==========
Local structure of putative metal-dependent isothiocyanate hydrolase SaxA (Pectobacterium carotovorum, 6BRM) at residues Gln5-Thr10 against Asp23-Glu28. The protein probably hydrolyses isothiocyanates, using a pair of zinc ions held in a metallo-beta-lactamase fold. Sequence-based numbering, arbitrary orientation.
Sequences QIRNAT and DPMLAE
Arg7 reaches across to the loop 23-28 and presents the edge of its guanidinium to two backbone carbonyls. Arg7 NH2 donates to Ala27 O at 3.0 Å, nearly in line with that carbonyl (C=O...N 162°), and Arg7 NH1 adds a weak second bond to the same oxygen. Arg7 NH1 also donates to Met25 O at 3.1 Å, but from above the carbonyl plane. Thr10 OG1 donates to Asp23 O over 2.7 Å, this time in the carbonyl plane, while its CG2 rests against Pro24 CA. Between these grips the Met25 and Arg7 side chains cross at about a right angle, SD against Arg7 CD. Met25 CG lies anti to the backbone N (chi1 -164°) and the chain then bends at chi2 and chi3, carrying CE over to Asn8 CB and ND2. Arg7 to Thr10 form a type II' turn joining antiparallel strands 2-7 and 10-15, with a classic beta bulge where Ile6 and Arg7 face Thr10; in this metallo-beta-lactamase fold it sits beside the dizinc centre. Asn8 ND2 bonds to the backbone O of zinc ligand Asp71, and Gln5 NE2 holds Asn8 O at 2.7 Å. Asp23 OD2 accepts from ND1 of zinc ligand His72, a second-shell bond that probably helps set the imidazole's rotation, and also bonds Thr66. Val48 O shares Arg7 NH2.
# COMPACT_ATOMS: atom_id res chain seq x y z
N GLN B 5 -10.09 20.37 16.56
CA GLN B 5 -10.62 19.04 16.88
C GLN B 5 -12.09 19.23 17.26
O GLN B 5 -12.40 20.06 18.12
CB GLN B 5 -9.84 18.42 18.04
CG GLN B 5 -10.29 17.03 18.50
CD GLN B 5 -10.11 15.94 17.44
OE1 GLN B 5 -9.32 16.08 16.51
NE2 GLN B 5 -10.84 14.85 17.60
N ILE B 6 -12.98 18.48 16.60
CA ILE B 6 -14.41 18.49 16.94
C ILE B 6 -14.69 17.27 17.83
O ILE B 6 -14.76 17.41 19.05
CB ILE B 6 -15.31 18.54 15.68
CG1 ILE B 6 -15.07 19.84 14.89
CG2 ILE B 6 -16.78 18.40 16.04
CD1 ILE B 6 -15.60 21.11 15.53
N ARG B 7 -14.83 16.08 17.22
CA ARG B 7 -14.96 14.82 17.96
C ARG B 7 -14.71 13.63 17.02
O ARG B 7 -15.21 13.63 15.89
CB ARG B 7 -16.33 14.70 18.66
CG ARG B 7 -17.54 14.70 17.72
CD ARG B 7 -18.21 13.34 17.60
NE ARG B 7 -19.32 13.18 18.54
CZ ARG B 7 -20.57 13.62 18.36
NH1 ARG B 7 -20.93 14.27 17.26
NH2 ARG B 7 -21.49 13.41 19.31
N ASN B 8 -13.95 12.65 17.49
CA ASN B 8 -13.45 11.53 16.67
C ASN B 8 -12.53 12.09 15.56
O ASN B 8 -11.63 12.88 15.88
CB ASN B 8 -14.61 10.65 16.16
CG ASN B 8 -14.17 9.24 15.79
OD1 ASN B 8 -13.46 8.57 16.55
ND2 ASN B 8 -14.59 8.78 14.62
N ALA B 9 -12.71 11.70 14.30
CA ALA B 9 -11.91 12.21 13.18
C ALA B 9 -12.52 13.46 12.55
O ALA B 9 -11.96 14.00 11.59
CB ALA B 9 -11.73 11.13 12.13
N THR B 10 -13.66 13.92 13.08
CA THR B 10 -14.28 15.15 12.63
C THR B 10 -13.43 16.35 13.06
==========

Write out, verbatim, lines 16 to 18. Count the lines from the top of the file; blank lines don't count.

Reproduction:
C ILE B 6 -14.69 17.27 17.83
O ILE B 6 -14.76 17.41 19.05
CB ILE B 6 -15.31 18.54 15.68